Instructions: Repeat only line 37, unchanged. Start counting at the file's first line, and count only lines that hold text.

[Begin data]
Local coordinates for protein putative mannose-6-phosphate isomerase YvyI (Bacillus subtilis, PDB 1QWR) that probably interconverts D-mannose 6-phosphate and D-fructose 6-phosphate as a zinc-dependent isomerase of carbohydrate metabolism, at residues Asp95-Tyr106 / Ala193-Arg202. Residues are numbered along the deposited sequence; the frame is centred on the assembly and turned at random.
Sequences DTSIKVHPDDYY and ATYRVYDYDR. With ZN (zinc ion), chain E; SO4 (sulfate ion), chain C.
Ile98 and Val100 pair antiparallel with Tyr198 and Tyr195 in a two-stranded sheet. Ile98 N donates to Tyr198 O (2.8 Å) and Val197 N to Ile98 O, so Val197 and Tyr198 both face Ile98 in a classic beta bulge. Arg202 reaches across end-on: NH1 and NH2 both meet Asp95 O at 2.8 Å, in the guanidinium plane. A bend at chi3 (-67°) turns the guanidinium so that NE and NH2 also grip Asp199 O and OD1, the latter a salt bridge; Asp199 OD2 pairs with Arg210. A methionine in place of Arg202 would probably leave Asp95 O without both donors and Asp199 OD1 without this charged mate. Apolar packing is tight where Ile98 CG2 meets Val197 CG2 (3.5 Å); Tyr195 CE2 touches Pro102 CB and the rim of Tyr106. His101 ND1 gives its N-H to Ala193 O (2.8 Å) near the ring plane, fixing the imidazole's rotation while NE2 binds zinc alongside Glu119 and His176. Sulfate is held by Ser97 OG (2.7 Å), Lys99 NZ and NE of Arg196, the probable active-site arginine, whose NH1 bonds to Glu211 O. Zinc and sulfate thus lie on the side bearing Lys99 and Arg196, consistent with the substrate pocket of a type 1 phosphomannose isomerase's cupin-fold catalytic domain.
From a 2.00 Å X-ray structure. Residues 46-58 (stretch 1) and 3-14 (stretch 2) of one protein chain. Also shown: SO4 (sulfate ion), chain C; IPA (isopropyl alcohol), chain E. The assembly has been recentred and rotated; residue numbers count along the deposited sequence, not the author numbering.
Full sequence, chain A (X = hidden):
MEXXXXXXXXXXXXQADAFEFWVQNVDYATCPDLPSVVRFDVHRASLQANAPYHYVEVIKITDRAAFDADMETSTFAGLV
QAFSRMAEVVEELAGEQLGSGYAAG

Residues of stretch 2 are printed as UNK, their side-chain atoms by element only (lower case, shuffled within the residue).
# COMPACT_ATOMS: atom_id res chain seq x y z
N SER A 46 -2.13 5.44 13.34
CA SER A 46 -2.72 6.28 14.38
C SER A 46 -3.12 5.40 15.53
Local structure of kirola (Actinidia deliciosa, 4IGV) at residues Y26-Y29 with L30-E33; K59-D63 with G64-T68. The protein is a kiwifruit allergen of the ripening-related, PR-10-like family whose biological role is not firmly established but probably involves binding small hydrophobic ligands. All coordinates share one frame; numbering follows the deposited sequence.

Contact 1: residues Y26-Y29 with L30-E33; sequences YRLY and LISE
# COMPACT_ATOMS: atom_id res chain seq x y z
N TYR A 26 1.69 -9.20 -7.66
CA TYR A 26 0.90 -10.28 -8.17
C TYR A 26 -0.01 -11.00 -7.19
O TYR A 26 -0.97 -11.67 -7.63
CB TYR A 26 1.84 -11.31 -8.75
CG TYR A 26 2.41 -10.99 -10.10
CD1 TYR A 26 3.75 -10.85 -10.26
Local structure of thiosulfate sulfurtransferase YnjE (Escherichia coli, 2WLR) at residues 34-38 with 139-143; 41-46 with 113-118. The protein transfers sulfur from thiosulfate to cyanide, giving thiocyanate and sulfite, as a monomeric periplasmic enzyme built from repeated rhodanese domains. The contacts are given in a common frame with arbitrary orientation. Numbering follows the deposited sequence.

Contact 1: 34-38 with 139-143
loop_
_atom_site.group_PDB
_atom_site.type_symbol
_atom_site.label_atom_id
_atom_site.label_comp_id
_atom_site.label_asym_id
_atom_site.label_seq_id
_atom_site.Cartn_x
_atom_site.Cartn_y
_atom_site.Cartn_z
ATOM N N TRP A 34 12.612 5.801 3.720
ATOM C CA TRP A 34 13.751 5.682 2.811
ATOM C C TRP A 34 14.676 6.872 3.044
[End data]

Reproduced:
ATOM C C TRP A 34 14.676 6.872 3.044